The King Cousins from Kings Point who served in WW1

The family of James and Harriett King first settled at Kings Point in the early 1860s. Two of their his grandsons served in World War I. This first to enlist was Edward George King, who was born in 1894 at Kings Point, son of George King and his wife Sarah (nee Horne). Edward stood over 1.9m tall (that’s just over 6 feet in the old scale), enlisting in January 1915 at Ulladulla at the age of 21 years, he was killed in October 1918.  He listed his father George King as his next of kin, this was later changed to his wife Ethel who he married in Kent England.

He service was with the 113th Howitzer Battery 13th Field Artillery Brigade 5th Division. Edward served in Gallipoli after training in Tel-el Kabir Egypt, he wounded on 17 August 1915 and invalided to Malta then England.

Extracts from letter from Private E. King, dated 17th September 1915 as published in Ulladulla and Milton Times 11 December 1915: ‘Did you get a letter from Malta?  I could not write on account of my arm being wounded, so a Minister told me he would, write to you., I was only there a week. I am in King George’s hospital in London now, but am going out tomorrow to the Australian Convalescent hospital; that is just out of London. We are having a fairly good time over here. We go but for motor rides three times a week. I went to Lady Hamilton’s yesterday, [How-would you like to be me!] I have not received a letter since I left Australia. Remember me to all friends…  It is five weeks to-day since I got wounded, I suppose you read about the four days fighting, beginning 6th Aug. I was in that and it’s a wonder to me I ever got out of it.  The following Monday I got hit in the head with a piece of bomb, but it only knocked me out for three hours. I soon got over that. The 8th August I will not forget all my life. We were in the trenches all day that Sunday, and my shoulder was sore from firing. I saw Private Lewis get wounded; but could not tell where he was hurt. I only had time to shake hands and say good bye.’

Edward King WW1 from Kings Point NSWBack on active service in France in 1917 he was awarded the Military Medal for bravery in rescuing a fallen comrade and for his consistent good work as a Telephonist whilst under heavy shell-fire with outstanding service and bravery. His Military Medal war medal was recently sold at auction in England for £210.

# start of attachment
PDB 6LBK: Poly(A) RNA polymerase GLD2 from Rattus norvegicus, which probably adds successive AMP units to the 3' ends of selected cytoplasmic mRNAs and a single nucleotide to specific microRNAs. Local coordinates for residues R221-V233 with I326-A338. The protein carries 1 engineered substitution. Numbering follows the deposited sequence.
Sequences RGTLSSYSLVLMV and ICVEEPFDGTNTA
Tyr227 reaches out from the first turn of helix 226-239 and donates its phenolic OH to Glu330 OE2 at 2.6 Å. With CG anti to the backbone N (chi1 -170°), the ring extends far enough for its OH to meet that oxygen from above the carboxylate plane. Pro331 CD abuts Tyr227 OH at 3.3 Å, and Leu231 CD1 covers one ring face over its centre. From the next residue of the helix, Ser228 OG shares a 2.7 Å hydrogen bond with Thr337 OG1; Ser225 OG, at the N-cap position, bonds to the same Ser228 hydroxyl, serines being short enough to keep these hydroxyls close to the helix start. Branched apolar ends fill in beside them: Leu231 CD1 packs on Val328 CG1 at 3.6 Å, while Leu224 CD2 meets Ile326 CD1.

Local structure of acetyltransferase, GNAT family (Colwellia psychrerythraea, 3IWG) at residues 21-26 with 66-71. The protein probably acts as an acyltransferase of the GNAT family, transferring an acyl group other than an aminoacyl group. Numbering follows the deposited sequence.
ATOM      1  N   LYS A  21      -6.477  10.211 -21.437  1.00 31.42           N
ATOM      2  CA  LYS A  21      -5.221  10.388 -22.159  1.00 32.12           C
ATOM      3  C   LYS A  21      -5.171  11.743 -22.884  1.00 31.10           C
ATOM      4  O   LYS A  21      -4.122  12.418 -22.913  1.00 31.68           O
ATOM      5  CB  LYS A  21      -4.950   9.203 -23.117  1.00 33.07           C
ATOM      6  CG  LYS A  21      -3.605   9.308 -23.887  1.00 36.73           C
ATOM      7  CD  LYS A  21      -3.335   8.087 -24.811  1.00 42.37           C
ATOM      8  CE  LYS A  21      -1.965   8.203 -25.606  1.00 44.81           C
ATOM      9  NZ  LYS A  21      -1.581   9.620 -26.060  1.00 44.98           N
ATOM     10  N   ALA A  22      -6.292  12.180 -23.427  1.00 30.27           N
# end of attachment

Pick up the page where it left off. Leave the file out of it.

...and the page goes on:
The recommendation reads: ‘On the night of the 1st November 1917, No 1980 Gunner Edward King in company with Bombardier Mosely and Gunner Minchin when passing near Glencorse Wood, heard a cry for help. The ground was excessively boggy and the enemy were shelling the spot heavily at the time, and the darkness of the night was also instrumental in prolonging the search. Gunner King’s perseverance and that of his comrades resulted in their finding a wounded infantry man to whom they rendered first aid and then carried to a dressing station. This man is a telephonist and has repeatedly shewn the same valour and disregard for danger in carrying out his work under heavy fire. His conduct is worthy of special recognition.’

He was seriously wounded on 30 September 1918 and died of his wounds on 4 October 1918. King was buried in the Tincourt New British Cemetery in France. His widow Ethel after the war moved to Australia, and lived at Ryde.  Apart from the Military Medal his widow also revived his 1914/15 Star, British Medal and Victory medal. Edward’s name appears on many local Honour Rolls including the Kendall Cottage Memorial – To Our Fallen Comrades, RSL Honour Roll, Milton Town Memorial and the Milton Congregational Church Honour Roll.

Frank Harris King was Edward’s cousin; he was born in 1893 also at Kings Point, the son David King and his wife Maria nee Bollingmoore. He enlisted at Milton at the age of 21 years, but a few months after Edward in July 1915, listing his sister Martha Sullivan of Ulladulla as his next of kin. He left for overseas duty as a private with the 30 Infantry Battalion D Company aboard the HMAT Beltana A72 in November 1915. Frank attended training in Tel-el Kabir Egypt and also served with the Field Artillery Brigade and fought in France,

After the war he married in England and with his wife Alice, they returned to Australia and eventually settled at Casino. He was awarded the 1914/15 Star, British Medal and Victory medal. Frank’s name appears on many local Honour Rolls including the RSL Honour Roll, Milton Town Memorial and the Burrill School Honour Roll.

© Cathy Dunn: